Scientists today said there was a crude but simple explanation for mysterious bouts of food poisoning.

It only takes one vomiting diner to infect an entire restaurant, they concluded.

Vomit is astonishingly effective at spreading viruses, the researchers found, with one diner being sick at a table spraying a nasty infection far and wide "like an aerosol".This surprising discovery means slack hygiene in the kitchen is not always to blame for outbreaks of food poisoning.

Public health scientists investigating how 52 diners fell ill at a hotel restaurant concluded the cause was a woman who had been sick at one of the 6 tables. The kitchen was quickly exonerated as being the source of the infection, the real culprit emerging when the scientists plotted the seating arrangements of those hit by the virus, New Scientist reported.

They found that 91% of the people on the same table as the woman had fallen victim, along with 76% and 56% of those sat on the 2 tables either side. The proportion of diners falling ill in other parts of the restaurant was in direct correlation to how far away from the ill woman they had been sitting. Only a quarter of those sat at the farthest table fell ill. One of the researchers told the magazine, "We were absolutely flabbergasted to get so clear a relationship". He said he and his colleagues had since discovered other examples of virus-laden vomit, including one on a cruise liner.

One conclusion to be drawn would be to suggest that restaurant staff may need to clear up an area much larger than they do now around someone who has been sick, experts said!.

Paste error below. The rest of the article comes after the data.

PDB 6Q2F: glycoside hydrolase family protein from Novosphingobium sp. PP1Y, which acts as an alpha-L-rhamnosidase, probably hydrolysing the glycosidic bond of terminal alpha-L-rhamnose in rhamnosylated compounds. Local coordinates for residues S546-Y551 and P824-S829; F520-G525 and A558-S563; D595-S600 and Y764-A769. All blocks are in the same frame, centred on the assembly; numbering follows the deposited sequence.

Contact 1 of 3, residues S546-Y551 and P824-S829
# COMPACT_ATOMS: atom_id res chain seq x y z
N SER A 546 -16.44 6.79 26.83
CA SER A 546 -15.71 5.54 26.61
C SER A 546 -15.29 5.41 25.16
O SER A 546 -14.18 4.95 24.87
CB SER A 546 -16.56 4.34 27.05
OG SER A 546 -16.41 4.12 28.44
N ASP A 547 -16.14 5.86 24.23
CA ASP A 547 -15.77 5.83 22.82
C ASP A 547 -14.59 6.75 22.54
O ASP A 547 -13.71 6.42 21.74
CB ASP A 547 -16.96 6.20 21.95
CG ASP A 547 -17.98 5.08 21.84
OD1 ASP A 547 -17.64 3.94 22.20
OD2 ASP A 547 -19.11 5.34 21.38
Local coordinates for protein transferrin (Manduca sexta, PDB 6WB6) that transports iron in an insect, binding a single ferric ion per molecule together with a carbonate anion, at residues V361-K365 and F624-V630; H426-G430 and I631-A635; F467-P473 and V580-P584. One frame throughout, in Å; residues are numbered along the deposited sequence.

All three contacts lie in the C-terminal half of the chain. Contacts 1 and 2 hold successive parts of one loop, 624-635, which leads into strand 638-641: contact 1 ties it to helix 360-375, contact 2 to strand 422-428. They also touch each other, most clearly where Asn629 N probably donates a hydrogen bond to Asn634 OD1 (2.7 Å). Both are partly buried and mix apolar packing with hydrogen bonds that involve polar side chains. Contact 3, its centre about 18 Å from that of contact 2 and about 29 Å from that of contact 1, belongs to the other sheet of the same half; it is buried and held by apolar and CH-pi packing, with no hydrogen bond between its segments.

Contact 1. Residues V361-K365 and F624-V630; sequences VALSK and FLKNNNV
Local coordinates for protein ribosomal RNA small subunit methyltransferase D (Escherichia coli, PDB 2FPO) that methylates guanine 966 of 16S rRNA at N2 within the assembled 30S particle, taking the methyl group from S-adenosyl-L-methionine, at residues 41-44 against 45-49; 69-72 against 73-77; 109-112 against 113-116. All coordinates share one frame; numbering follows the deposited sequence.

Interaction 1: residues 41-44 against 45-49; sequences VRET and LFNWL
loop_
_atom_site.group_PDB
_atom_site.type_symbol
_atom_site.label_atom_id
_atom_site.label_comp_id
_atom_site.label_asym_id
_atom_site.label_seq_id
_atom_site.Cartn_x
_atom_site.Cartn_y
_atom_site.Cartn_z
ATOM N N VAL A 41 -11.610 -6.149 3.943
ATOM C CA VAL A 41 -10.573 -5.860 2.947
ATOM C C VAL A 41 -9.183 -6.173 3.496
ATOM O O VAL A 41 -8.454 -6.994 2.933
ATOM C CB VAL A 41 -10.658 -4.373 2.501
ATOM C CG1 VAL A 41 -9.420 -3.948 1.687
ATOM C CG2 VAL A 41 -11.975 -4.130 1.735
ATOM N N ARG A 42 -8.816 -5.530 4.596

Vom"it (?), v. i. [imp. & p. p. Vomited; p. pr. & vb. n. Vomiting.] [Cf. L. vomere, vomitum, and v. freq. vomitare. See Vomit, n.]

To eject the contents of the stomach by the mouth; to puke; to spew.


© Webster 1913.

Vom"it, v. t.


To throw up; to eject from the stomach through the mouth; to disgorge; to puke; to spew out; -- often followed by up or out.

The fish . . . vomited out Jonah upon the dry land. Jonah ii. 10.


Hence, to eject from any hollow place; to belch forth; to emit; to throw forth; as, volcanoes vomit flame, stones, etc.

Like the sons of Vulcan, vomit smoke. Milton.


© Webster 1913.

Vom"it, n. [L. vomitus, from vomere, vomitum, to vomit; akin to Gr. , Skr. vam, Lith. vemiti. Cf. Emetic, Vomito.]


Matter that is vomited; esp., matter ejected from the stomach through the mouth.

Like vomit from his yawning entrails poured. Sandys.

2. Med.

That which excites vomiting; an emetic.

He gives your Hollander a vomit. Shak.

Black vomit. Med. See in the Vocabulary. -- Vomit nut, nux vomica.


© Webster 1913.

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